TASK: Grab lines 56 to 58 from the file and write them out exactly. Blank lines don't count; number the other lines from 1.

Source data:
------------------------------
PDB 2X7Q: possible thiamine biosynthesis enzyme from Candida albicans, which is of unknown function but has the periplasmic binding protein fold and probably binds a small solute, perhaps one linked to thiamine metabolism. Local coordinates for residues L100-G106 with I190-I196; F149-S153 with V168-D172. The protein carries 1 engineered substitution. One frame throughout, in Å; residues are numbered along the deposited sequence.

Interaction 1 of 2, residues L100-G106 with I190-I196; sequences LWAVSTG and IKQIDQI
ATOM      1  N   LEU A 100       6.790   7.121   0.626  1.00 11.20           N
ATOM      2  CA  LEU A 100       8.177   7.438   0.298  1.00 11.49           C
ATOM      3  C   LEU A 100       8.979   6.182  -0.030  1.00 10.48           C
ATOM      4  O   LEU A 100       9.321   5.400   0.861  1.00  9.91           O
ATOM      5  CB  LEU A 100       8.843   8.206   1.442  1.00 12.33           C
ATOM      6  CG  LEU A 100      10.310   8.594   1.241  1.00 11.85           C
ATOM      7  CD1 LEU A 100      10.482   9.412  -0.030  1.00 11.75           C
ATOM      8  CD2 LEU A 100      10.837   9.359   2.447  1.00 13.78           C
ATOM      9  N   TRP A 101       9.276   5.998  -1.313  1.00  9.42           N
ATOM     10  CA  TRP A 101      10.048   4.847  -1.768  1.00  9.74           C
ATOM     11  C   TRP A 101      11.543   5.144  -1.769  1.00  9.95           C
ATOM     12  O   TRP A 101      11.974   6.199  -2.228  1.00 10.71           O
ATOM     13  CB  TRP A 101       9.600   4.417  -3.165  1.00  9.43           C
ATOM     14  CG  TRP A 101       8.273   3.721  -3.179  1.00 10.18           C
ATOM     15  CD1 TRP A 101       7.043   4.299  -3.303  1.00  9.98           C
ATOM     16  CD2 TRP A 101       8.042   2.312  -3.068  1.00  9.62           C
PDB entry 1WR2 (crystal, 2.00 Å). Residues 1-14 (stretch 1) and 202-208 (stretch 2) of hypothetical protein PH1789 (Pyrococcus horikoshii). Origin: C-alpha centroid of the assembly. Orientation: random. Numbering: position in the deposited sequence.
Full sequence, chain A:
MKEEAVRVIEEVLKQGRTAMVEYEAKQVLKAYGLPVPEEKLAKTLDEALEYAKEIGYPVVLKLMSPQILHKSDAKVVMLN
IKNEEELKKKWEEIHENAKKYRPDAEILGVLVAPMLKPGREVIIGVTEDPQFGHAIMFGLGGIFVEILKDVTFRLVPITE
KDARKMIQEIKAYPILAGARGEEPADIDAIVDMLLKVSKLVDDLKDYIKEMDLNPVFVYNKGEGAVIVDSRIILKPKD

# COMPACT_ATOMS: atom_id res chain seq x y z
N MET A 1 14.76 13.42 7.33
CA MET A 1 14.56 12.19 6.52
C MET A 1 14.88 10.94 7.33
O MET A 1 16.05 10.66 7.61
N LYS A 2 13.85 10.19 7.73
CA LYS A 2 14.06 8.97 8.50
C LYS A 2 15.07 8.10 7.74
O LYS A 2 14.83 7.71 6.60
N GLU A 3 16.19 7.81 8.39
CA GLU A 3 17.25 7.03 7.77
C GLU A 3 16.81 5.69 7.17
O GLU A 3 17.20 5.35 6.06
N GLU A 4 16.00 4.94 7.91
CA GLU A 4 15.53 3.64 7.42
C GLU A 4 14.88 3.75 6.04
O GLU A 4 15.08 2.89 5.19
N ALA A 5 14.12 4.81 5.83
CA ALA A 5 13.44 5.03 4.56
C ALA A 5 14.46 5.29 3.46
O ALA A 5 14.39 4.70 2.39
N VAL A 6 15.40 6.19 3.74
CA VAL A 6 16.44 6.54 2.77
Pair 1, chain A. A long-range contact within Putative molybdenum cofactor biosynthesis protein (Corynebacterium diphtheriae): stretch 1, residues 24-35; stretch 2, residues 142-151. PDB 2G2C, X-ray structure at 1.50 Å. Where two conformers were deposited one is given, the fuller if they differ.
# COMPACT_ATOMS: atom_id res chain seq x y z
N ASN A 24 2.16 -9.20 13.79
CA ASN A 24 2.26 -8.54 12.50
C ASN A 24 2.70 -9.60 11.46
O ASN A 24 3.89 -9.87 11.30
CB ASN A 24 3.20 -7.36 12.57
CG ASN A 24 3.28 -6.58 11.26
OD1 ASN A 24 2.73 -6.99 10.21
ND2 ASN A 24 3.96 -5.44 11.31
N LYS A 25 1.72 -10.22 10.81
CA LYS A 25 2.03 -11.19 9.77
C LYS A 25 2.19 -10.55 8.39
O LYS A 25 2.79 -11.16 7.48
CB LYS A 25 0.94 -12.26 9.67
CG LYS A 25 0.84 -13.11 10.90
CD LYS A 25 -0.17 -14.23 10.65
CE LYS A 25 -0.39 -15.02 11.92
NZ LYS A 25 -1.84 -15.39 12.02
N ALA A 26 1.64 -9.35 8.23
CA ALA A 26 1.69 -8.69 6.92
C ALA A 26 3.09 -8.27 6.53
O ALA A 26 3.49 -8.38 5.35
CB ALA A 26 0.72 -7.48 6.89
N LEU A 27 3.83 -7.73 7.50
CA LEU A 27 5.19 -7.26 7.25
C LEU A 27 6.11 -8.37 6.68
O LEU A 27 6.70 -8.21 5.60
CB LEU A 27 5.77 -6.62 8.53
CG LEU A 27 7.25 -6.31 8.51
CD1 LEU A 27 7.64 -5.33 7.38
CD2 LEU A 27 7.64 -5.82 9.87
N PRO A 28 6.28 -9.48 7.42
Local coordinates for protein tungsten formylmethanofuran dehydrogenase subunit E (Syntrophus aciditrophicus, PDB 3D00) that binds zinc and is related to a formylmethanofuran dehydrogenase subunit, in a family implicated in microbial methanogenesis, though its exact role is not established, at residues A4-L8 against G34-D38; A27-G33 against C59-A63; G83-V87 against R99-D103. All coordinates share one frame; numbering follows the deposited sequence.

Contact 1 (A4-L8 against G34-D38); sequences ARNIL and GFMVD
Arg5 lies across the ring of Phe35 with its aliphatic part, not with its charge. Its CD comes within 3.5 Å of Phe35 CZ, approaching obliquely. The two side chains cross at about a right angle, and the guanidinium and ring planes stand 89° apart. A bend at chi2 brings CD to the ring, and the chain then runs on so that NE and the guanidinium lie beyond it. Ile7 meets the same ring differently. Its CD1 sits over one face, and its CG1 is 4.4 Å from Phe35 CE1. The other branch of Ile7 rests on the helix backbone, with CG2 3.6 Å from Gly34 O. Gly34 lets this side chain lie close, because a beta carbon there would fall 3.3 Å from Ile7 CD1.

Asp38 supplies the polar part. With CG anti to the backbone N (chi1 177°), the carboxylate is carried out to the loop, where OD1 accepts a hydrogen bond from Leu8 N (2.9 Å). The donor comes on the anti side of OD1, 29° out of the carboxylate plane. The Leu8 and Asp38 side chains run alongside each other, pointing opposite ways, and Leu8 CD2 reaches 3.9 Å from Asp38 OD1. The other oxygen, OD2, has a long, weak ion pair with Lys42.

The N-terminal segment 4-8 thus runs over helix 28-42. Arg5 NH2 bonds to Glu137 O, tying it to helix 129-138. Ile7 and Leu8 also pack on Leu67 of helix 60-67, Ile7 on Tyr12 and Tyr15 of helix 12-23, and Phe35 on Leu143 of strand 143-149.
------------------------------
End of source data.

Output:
ND2 ASN A 24 3.96 -5.44 11.31
N LYS A 25 1.72 -10.22 10.81
CA LYS A 25 2.03 -11.19 9.77